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“All researchers working on asthma should explore completely novel ways to tackle asthma and to prevent it”.

Interviewee: Nikos Papadopoulos, Professor at the National and Kapodistrian University of Athens

Interviewer: Isabel Proaño, Communications Manager at the European Federation of Allergies and Airways Diseases Patients’ Associations (EFA)

CURE, a research project funded by the EU programme Horizon 2020, proposes a phage therapy to control the immune dysregulation of asthma and eventually be able to cure it. To achieve this, the project consortium will investigate how phage addition impacts the ecology of our airways and will design appropriate interventions to be tested in patients. We talked with Prof. Nikos Papadopoulos, CURE Project Coordinator, from the University of Athens.

Is this microbiome therapy a new approach?

Yes and no. The microbiome is not new to science, because there are as many microbiomes as systems in our body. We are full of bacteria. They colonise us at birth, when we leave our mother’s uterus, and they are part of a system -the microbiome- that remains in our body for a long time. When disease appears, the microbiome is disturbed. At CURE, we are looking for an opportunity to rebalance the structure of the microbiome in the lungs, as a way to fight asthma back.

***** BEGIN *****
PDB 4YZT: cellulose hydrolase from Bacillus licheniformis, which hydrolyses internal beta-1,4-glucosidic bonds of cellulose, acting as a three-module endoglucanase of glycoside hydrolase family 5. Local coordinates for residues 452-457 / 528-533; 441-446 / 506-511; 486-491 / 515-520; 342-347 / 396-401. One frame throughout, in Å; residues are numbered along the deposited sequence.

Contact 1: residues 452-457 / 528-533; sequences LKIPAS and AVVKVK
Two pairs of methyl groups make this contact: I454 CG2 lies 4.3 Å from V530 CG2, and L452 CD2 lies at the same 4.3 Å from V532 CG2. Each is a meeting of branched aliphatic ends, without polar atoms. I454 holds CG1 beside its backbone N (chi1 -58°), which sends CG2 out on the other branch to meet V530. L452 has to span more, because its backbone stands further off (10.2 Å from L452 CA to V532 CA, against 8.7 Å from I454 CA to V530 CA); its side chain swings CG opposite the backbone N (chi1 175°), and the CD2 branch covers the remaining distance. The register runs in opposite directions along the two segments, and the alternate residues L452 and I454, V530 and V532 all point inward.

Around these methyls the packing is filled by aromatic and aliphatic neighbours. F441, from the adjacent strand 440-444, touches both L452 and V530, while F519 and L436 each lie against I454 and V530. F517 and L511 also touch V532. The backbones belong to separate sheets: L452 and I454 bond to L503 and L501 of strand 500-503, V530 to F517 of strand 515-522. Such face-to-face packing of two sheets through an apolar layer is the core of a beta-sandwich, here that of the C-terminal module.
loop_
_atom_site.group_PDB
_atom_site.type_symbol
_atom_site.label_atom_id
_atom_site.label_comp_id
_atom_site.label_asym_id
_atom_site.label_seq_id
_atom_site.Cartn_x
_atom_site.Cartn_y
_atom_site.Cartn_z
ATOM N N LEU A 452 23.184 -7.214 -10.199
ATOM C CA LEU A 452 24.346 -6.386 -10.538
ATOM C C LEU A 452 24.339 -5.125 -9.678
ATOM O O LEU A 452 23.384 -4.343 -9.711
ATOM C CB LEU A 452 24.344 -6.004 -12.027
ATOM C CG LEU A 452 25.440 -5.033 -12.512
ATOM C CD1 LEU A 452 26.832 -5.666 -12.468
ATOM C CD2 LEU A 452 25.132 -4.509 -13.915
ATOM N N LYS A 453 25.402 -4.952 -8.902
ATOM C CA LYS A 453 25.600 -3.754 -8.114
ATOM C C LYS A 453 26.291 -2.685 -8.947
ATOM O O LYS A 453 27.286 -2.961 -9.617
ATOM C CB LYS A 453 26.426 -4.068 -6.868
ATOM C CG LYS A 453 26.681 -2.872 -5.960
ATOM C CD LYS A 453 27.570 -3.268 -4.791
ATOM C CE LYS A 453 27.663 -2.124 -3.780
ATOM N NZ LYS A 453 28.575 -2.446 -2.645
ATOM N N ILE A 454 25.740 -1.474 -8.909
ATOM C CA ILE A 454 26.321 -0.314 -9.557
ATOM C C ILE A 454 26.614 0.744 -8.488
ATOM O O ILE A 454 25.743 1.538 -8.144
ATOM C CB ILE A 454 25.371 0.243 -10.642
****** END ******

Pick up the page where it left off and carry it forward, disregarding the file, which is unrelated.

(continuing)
For example, the understanding of the microbiome is very advanced and right now a similar approach to our theory is already used in kids with severe gastrointestinal problems. By treating them with a faecal transplantation, kids evolve from severe diarrhoea to no symptoms, sometimes really fast! The transplantation of different bacteria has managed to rebalance the ecology of their digestive system.

The novelty we want to bring with CURE is linked to the imbalances we have found in the respiratory microbiome in asthma. Thanks to the data collected in PREDICTA, we could analyse viruses and bacteria in asthmatics. We found out that bacterial viruses -phages- are reduced in asthmatics and therefore we are proposing a virus therapy to balance the bacterial population. This is already used in epidemiological diseases through vaccination, but we think that if we manage to understand the connections between bacteria and virus in ecological diseases like asthma, we will set the basis to rebalance the microbiome and propose a cure in respiratory disease.